Radiation treatment - Angell Memorial, BostonAs you have read, Sparky was irradiated 6 months into his one-year chemotherapy protocol. Since publication, many veterinarians have cut back to a half-year chemotherapy protocol, which leaves the question of when to radiate, should you decide to do so. Little has changed concerning the pros and cons of radiation itself as discussed in the book.

 

Question from readers: Noni Juice

   Many have asked us about the brand of Noni juice we used. Noni, a Polynesian fruit, is explained in the Afterword to "Sparky Fights Back," entitled "If Your Dog Gets Cancer." We don't endorse a particular brand name, but there is a great deal of difference in the purity and quality of the juice from one brand to another. Some is reconstituted from concentrate; some is diluted with other ingredients. Make sure the brand you use is pure! By the way, we firmly believe in noni and its curative powers.

   Even more readers have asked about the dosage we used. Sparky is just under 20 pounds. We started him on 2 ounces per day, one ounce in the morning and one in the evening. After two years of remission, we reduced this to one ounce a day. Important: We think that the special timing described in the book's section "If Your Dog Gets Cancer" is a must, if you want the best absorption into the system.

 

Diet  for Canine Lymphoma

   The subject of cancer diets is an area embodying a wide diversity of opinions. "Sparky Fights Back" doesn't specifically lay out a preferred diet, but simply what the authors fed Sparky during treatment. We are currently doing some more investigations on this topic, and will be posting our findings here. We have recently discovered a website containing the specific diet of a holistically-treated dog that survived hemangiosarcoma. You might want to check it out. We notice that the diet includes raw carrots, something Sparky receives every day.

 

Supplement to the book: Dietary Supplements

   You noticed in "Sparky  Fights Back" that we gave Sparky fish oil  during his chemo treatments and found it to be beneficial. At least one independent study we have recently seen confirms that fish oil prolongs remission times in dogs. We might ad here that other oils rich in Omega N-3 fatty acids, such as flax seed oil and even olive oil are also used.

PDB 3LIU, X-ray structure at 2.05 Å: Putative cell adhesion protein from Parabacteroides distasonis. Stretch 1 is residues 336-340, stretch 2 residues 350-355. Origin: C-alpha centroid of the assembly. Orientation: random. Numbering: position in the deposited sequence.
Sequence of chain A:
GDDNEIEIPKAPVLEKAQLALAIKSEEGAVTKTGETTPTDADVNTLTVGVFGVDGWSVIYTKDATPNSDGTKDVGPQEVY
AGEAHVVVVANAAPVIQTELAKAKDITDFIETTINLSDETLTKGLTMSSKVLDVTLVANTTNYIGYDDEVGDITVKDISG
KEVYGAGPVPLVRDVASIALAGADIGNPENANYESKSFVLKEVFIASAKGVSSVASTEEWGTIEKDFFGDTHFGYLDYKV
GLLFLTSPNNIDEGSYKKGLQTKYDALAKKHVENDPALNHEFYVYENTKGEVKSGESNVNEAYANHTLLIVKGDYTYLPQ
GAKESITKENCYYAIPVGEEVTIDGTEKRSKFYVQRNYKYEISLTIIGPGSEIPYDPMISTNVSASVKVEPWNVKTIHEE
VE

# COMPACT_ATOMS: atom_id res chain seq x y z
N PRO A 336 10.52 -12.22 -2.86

In addition to the information in the book, we add the following: A dog fighting cancer, especially one undergoing chemotherapy, needs the extra boost that vitamins and minerals provide. We advise checking with your veterinarian about this. You might bring up the following: Vitamins A, C, D and E and minerals such as calcium. zinc and magnesium. Your vet might want to do a Bio-Nutritional Analysis test, in order to spot deficiencies. This involves simply taking a blood sample from your dog and having it analyzed.  

   Investigate the use of anti-oxidants to bolster the immune system. There are many other herbs and formulations which are touted as helping to cure cancer. Be careful if you choose these.  If there is no scientific evidence for the product's effectiveness, side-effects, etc., you're taking a gamble. Still, some of these products might be very useful. Go ahead, but make sure you do no harm. Check here periodically for updates on this topic.

 

The Bottom Line

   We strongly urge readers to you continue to explore all possible treatments, including holistic methods, nutrition and experimental methods alongside traditional chemotherapy and radiation, as outlined in "Sparky Fights Back." Remember that innovations continue to appear every day. "Sparky Fights Back" is just the beginning.


Read more
about lymphoma:

  Animal Medical Center
  Wash. State U. Veterinary


"Sparky Fights Back: A Little Dog's Big Battle For Life"
A book about a dog who's winning the battle against lymphoma. Endorsed by the Animal Cancer Foundation.